There aren’t many English books written by Malaysians for young adults. Going through a bookstore or library, you can see that most of the books promoted are from overseas. One author from Penang aims to change that. Her name is Lilian Li. She stumbled into the publishing world in 2019 with the release of her first book, House of Koi.
It was well-received and now she’s back, four years later, with her sophomore effort. Duet Me Not is a Malaysian young adult novel based on the author’s experiences as an artistic swimmer (also known as synchronised swimmer).
The story follows Ashvin, a daring skateboarder, and June, an aspiring national athlete. Ashvin is dared to learn artistic swimming to ask a girl to the prom, while June will do anything to get on the national team and win over the council to save her stadium from closing.
They both struggle with perfectionism, identity, belonging, chasing their dreams and first love. But, when Ashvin learns artistic swimming from June, he doesn’t just learn oversplits, sculls, and ballet legs; she teaches him the tougher lessons of what it means to dream and find himself.
As a Malaysian in an international school, Ashvin is torn between who he is and what he is surrounded by. He also needs to learn to speak up for himself. June has her own challenges with self-worth; she needs to realise that it is not medals or achievements that make her worthy of love.
Li states, “I chose these themes because I felt they have messages that I and many others need to hear.”
To have the story include artistic swimming was a no-brainer. Li was inspired by her experiences as an artistic swimmer, and some of the details of the swimming and training have found their way into the book. She joined the Penang State Synchronised Swimming team when she was around seven, and grew up with swimmer shoulders and a severe case of perfectionism.
“Writing Duet Me Not allowed me to shed some light on my beloved sport that not many people know about, as well as share the message that people are good enough and worthy to be loved without accomplishments or having to be the best,” says Li.
She enjoys writing about the exciting and sweet moments of first love related to a coming-of-age story because it is something that many can relate to. With not many similar English books on the market written by Malaysians, it is no surprise that Li has become an inspiration to many youngsters. Sometimes, she receives messages from people who have read her books.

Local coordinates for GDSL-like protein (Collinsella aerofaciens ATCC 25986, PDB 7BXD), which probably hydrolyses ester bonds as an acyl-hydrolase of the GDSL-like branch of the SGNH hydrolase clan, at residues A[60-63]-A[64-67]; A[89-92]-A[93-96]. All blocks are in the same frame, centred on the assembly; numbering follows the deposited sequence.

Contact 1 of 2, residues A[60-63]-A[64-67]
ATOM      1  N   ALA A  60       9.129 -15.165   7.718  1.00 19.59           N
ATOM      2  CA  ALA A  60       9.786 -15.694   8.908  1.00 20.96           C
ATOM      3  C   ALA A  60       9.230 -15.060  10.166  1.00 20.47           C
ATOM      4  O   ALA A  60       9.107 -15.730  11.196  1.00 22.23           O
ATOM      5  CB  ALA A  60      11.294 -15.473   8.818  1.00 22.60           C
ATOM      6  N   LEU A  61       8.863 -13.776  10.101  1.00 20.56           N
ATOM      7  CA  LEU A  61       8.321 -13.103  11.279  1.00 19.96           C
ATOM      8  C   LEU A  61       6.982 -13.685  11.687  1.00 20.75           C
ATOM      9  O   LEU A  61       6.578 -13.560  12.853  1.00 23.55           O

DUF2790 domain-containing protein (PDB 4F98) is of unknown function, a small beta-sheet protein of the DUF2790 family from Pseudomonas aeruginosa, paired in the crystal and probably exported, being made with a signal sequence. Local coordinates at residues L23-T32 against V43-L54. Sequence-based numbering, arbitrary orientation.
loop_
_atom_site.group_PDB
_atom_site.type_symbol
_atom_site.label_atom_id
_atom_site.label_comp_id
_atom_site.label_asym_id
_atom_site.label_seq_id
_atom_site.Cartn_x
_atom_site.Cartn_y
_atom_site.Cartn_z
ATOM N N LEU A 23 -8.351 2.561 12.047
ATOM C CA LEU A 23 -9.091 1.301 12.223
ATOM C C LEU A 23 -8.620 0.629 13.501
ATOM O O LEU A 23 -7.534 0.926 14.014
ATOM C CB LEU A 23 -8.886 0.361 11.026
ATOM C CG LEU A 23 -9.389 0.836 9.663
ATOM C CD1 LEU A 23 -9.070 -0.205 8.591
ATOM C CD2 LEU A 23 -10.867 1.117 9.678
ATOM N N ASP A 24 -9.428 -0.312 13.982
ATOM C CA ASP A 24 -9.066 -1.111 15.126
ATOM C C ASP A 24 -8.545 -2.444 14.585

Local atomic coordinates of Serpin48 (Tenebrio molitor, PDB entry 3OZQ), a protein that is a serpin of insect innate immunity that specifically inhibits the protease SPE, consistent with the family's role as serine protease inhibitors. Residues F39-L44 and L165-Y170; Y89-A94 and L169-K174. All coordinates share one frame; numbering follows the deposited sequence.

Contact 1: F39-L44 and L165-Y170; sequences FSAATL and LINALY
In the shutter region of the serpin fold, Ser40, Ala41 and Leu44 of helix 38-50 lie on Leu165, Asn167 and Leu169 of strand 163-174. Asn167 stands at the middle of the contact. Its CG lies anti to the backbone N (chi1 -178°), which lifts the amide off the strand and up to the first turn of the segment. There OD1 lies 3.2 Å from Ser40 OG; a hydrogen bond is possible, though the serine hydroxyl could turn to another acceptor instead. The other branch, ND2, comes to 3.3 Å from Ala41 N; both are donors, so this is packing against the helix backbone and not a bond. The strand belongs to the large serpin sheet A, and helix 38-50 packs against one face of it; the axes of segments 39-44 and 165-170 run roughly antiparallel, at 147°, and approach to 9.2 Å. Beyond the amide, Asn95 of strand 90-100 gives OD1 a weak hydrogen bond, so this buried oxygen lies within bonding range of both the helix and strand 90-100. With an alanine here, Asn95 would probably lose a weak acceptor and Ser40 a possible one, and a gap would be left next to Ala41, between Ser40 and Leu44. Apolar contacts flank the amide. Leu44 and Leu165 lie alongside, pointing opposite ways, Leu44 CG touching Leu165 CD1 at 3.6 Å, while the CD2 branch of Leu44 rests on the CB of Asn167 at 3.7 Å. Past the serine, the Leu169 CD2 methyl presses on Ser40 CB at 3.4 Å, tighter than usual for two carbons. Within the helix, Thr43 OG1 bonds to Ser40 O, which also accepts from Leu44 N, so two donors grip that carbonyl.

Li says, “It’s always such an honour to know my words have touched someone or helped make their day or made them cry, in a good way.”
She is aware that she has a role to play in influencing young people. She says that she would’ve felt more empowered to write and share her stories as a youngster if she had had a young Malaysian author to look up to then. Li is all for championing local authors. She loves being part of the Bookstagram and Booktok communities on social media where the mission is to see more local books on shelves. She hopes that sharing her journey and advice will pave the way for future writers.
Although she has become a role model to young Malaysian writers, Li believes more can be done. One sore point for her is seeing local books hidden away in bookstores or relegated to the Asian Fiction section, rather than on the shelves near the front of the store.
Li knows it is important for Malaysians to have a foothold on the global front. As such, she aims to write stories in a local setting and to help others like herself feel represented.
I didn’t see it as a dream but more of a need for me to believe and prove that Malaysian books can and should exist and hopefully help future generations see themselves represented.
When she was with an American hybrid publisher, the publishers didn’t understand why she purposefully wrote the dialogue in Manglish. Li feared they might think she was a horrible author, and she was concerned that the dialogue and local references would put off international readers. Nonetheless, Li kept fighting for it because she wanted the book to be as Malaysian as possible.
Li says, “I also believe that if you write the stories you want to read, they will find the readers that are meant to read them.” Moreover, she advocates for more diverse literature. If foreign books set in New York, are acceptable or the norm, why not books set in Malaysia?
Duet Me Not has reached multiple bestselling lists from a variety of bookstores including Eslite, Kinokuniya, and MPH.
Li is planning a third and possibly last book in this Malaysian contemporary romance series that could connect all the characters. She is also rewriting and working on a fantasy novel.
Authored by Anna Anthon, and edited lightly by Sukhbir Cheema. Cover image by Lilian Li.